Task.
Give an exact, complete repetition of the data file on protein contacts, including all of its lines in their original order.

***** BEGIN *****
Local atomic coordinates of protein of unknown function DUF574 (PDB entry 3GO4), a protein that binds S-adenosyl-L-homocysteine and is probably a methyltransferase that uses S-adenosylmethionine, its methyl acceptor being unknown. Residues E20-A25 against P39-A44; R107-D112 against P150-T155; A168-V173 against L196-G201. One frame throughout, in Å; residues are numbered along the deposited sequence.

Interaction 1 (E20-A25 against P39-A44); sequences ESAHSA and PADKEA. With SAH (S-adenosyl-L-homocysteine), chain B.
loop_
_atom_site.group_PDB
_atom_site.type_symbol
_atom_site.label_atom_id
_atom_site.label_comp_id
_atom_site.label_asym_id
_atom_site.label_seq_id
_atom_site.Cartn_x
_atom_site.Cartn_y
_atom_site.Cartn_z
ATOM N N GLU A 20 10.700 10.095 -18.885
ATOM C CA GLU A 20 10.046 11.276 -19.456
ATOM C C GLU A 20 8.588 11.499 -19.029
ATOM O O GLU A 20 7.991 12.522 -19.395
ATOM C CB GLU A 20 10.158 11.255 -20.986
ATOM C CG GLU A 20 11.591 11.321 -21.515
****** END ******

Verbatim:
Local atomic coordinates of protein of unknown function DUF574 (PDB entry 3GO4), a protein that binds S-adenosyl-L-homocysteine and is probably a methyltransferase that uses S-adenosylmethionine, its methyl acceptor being unknown. Residues E20-A25 against P39-A44; R107-D112 against P150-T155; A168-V173 against L196-G201. One frame throughout, in Å; residues are numbered along the deposited sequence.

Interaction 1 (E20-A25 against P39-A44); sequences ESAHSA and PADKEA. With SAH (S-adenosyl-L-homocysteine), chain B.
loop_
_atom_site.group_PDB
_atom_site.type_symbol
_atom_site.label_atom_id
_atom_site.label_comp_id
_atom_site.label_asym_id
_atom_site.label_seq_id
_atom_site.Cartn_x
_atom_site.Cartn_y
_atom_site.Cartn_z
ATOM N N GLU A 20 10.700 10.095 -18.885
ATOM C CA GLU A 20 10.046 11.276 -19.456
ATOM C C GLU A 20 8.588 11.499 -19.029
ATOM O O GLU A 20 7.991 12.522 -19.395
ATOM C CB GLU A 20 10.158 11.255 -20.986
ATOM C CG GLU A 20 11.591 11.321 -21.515